Applications, as well as operating systems, can avail themselves of privilege separation for security purposes. For instance, an application that forks itself into several separate processes that each manage separate tasks the application must accomplish, and only allows the separate processes to communicate through controlled vectors such as network sockets, can ensure that a compromise of one part of the application will not be able to easily affect the other parts.

Many applications are designed to take advantage of an operating system's privilege separation architecture to ensure they do not pose a significant security threat to the rest of the system even if they are compromised, too. For instance, many server daemons on Unix systems need to be started by the root account to gain access to network ports and other capabilities that are typically prohibited to unprivileged user accounts. Once started, however, such daemons may "drop root", assuming the permissions of a new user account further down the privileges chain. Once it has assumed those permissions, it can only access what it delegated to itself before dropping root, and no longer has sufficient permissions to change what user account controls the process, thus ensuring it cannot escalate its own permissions up to those of the root account.

Designing software that separates privileges at an architectural level, so that a failure of some superficial feature cannot circumvent that privilege separation, and selecting software (such as OSes like FreeBSD) that implements privilege separation at an architectural level when choosing what software to use instead of selecting something that offers little or no architectural privilege separation support at all (such as OSes like MS Windows), are among the key concerns any security conscious computer user should consider. It is fundamental to not just mitigating, but often entirely preventing, much of the damage malicious security crackers currently do in the world.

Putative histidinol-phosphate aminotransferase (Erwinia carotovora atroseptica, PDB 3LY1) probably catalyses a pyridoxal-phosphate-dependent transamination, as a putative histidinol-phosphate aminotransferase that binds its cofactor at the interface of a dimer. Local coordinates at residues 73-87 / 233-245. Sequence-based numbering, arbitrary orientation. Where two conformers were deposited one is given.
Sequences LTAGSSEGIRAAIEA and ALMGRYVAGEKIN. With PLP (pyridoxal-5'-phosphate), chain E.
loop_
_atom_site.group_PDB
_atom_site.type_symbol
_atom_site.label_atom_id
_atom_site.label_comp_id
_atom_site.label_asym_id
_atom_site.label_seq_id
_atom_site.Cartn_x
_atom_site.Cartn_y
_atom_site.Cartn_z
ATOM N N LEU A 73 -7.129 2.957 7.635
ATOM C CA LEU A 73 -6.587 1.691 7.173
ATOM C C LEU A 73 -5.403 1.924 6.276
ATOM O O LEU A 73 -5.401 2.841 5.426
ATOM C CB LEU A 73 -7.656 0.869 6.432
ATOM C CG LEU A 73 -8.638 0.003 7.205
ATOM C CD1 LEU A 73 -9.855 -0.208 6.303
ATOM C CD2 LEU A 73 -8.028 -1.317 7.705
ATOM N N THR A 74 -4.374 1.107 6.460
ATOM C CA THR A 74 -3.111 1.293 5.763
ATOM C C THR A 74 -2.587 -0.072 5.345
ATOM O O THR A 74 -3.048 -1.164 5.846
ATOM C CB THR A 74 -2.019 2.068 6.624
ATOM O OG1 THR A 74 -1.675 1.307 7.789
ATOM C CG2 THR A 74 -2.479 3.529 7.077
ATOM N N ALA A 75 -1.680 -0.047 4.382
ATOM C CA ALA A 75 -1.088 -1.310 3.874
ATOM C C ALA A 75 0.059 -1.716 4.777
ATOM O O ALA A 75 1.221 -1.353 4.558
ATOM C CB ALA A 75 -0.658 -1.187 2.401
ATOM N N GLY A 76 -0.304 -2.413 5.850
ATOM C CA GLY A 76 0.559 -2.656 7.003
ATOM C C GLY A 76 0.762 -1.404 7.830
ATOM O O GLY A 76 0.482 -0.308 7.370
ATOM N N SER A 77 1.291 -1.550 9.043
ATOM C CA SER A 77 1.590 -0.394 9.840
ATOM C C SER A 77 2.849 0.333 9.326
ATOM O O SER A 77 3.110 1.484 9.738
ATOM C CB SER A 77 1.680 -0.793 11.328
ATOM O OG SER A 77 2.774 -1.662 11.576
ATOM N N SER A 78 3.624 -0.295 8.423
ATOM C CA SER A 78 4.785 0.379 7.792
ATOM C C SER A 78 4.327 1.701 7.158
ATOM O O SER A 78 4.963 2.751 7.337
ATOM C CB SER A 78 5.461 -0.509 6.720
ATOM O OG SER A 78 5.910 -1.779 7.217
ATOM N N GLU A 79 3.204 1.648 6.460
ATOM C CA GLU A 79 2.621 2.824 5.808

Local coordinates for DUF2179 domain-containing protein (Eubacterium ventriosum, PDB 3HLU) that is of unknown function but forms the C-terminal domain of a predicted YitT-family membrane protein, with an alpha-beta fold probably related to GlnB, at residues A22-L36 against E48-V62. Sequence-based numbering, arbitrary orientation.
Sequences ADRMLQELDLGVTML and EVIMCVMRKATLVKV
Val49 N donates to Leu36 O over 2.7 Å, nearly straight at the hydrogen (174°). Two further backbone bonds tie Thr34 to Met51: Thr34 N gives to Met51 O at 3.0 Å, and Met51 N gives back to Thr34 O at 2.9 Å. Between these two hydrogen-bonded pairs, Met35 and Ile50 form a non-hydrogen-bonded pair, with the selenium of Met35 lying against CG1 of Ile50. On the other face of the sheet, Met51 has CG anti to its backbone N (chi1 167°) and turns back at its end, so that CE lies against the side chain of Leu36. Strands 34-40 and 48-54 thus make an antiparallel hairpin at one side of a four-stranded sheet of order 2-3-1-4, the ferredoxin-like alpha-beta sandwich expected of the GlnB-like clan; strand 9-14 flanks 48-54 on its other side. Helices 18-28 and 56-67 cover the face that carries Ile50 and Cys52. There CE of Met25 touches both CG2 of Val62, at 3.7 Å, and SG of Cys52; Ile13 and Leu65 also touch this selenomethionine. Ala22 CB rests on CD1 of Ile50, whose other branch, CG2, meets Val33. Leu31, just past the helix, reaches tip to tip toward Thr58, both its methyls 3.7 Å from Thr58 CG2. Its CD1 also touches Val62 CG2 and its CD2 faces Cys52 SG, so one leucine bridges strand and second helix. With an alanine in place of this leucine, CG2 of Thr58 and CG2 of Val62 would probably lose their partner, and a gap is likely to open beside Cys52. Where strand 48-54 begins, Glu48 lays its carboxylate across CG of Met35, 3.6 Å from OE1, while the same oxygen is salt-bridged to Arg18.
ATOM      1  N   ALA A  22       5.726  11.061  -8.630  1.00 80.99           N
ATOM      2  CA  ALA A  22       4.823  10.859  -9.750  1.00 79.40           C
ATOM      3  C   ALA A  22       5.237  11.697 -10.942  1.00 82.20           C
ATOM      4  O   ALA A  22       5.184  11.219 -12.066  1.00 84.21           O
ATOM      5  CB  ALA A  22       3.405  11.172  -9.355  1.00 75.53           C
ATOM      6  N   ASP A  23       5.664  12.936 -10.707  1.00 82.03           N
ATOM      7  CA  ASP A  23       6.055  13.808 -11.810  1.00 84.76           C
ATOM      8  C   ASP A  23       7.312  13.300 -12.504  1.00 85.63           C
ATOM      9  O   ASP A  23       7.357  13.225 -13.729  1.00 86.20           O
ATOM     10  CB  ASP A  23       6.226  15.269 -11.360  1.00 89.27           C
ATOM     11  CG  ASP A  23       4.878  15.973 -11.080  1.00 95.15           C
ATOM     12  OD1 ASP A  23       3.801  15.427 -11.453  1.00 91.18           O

1. I know that your statements about Windows are 100% true of the old Win 3.1 – Me line, but are you sure that they are true for the NT – 2008/Vista/7 line? After all, that codebase was originally developed with IBM (IBM's half became OS/2 after the partnership dissolved), who had a ton of UNIX and mainframe experience then, and the big player on the NT team was the VMS creator.

    To me, the big concern along these lines in the NT series are the "System" and "Network Service" accounts. I am hardly an expert by any means in this realm, but it seems to me that these are effectively root, but unlike root, no one can actually logon as these accounts; the only way to use them is to start a process as the account. Which, in theory, can only be performed by an administrative user anyways.

    Of course, it may very well be that this is exactly your point, in that the NT series relies on far too many things running as System or Network Service, and many of those items have proven themselves vulnerable to attack.

    All the same, I'd really like to see you expand a bit on the specifics of the Windows issues, so that folks can learn what to do about it. After all, it's perfectly possible in Windows to change which accounts these services run as. Maybe, all that is really needed to get an NT series Windows OS truly locked down, is for someone to compile a list of permissions that each and every default service truly needs, and write a script that creates a user with those precise permissions and tell the appropriate service to run with the new account? I know, that's a monumental task for anyone outside of Microsoft itself, and even with full access to the Windows codebase, it's a tall order.

    All the same, it seems to me that the weakness with seperation of priviledges on NT series Windows is not the base OS architecture itself, but the baked-in and nearly the base OS level reliance on "System" and "Network Service".

    Again, this is really not my field, so please let me know if I'm totally off base, this is just conjecture on my part.


    Justin James · 2009-11-15 · #

  2. I know that your statements about Windows are 100% true of the old Win 3.1 – Me line, but are you sure that they are true for the NT – 2008/Vista/7 line?

    You mean about MS Windows not having true, architectural privilege separation? Yes, I'm sure. The way what passes for privilege separation just gets turned off by WGA is pretty strong evidence that privilege separation is just a bolted-on feature in the NT line.